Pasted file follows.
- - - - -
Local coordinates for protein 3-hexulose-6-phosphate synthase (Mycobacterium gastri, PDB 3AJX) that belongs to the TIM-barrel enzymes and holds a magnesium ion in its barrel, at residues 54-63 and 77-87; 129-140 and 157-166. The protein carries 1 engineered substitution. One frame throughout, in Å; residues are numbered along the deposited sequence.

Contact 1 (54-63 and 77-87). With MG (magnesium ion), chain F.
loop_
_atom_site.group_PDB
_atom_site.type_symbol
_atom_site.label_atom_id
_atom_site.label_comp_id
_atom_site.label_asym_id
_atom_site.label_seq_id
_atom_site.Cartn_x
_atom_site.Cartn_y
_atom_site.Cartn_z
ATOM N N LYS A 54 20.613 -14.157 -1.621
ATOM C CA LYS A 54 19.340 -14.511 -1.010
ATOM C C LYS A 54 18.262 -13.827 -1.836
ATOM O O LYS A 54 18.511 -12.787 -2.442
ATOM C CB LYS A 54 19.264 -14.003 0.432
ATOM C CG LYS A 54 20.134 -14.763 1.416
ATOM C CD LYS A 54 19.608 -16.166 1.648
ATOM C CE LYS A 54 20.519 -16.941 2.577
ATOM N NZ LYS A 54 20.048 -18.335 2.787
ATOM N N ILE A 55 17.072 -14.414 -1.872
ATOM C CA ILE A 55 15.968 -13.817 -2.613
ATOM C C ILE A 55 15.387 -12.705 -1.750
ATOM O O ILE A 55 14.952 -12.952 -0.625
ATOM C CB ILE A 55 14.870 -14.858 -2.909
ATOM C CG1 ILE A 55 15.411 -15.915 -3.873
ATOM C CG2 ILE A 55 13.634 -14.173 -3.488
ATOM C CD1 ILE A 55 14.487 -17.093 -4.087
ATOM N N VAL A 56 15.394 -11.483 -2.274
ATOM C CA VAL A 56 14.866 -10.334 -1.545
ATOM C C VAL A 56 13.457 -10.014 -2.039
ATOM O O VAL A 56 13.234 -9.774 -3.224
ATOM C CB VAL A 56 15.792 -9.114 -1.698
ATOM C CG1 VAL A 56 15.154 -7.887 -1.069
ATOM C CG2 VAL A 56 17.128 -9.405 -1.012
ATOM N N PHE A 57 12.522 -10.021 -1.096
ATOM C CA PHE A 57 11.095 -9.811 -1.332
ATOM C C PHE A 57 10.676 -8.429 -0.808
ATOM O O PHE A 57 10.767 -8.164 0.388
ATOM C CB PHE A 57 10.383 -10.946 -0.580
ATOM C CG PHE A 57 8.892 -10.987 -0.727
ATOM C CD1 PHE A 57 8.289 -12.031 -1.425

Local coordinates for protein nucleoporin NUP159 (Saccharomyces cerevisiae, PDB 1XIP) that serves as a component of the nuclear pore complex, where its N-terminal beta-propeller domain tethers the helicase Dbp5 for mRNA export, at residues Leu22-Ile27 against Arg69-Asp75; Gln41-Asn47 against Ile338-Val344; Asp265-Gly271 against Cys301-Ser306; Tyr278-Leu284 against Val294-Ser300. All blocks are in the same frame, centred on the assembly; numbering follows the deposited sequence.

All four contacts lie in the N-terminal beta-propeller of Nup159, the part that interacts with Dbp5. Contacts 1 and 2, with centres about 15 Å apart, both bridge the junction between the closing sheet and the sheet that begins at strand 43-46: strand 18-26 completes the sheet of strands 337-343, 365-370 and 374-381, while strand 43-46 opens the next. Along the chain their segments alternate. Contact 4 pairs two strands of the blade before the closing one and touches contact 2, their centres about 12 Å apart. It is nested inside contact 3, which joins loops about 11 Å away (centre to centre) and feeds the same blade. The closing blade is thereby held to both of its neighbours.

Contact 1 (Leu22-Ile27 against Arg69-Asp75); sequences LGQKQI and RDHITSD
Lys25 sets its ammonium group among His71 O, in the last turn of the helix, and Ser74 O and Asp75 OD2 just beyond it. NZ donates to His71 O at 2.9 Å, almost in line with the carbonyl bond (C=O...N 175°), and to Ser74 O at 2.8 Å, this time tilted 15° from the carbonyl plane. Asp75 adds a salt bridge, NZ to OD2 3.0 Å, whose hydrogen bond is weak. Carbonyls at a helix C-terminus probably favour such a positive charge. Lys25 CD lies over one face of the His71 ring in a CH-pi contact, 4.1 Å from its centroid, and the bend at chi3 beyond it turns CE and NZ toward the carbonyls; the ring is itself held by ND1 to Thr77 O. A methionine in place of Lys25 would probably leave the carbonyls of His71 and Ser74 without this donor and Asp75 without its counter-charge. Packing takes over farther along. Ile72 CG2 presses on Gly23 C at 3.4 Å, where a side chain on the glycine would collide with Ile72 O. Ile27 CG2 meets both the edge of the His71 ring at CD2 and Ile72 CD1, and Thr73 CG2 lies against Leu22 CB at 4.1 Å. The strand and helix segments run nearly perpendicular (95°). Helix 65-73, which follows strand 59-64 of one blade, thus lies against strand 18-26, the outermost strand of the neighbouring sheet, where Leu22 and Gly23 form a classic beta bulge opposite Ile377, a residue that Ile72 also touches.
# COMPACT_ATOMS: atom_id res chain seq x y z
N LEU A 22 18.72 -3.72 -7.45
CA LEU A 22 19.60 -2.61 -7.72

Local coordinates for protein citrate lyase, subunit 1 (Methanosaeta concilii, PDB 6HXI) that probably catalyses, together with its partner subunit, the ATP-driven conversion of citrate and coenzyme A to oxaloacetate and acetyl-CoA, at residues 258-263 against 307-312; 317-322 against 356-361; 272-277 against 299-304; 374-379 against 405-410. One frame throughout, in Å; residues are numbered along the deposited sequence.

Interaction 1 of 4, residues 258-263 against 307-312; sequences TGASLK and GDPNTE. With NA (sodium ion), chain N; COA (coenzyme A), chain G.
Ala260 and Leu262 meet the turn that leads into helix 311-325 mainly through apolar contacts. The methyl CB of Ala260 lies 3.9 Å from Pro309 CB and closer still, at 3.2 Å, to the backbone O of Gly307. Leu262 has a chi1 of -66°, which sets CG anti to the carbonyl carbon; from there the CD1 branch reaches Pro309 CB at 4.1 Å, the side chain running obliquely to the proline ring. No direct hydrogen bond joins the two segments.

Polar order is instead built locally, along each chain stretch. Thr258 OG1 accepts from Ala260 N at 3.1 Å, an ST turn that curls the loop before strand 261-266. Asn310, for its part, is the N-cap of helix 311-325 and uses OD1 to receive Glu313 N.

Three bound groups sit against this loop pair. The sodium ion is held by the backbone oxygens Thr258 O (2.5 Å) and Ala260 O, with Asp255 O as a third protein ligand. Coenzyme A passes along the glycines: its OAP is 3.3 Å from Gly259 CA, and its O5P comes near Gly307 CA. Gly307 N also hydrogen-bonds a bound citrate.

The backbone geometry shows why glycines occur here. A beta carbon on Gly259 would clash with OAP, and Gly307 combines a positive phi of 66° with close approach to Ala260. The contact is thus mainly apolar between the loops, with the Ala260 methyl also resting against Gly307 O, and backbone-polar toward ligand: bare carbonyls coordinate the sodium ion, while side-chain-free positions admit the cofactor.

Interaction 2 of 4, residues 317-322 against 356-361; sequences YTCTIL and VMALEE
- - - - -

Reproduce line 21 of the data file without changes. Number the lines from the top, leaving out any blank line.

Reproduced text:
ATOM N NZ LYS A 54 20.048 -18.335 2.787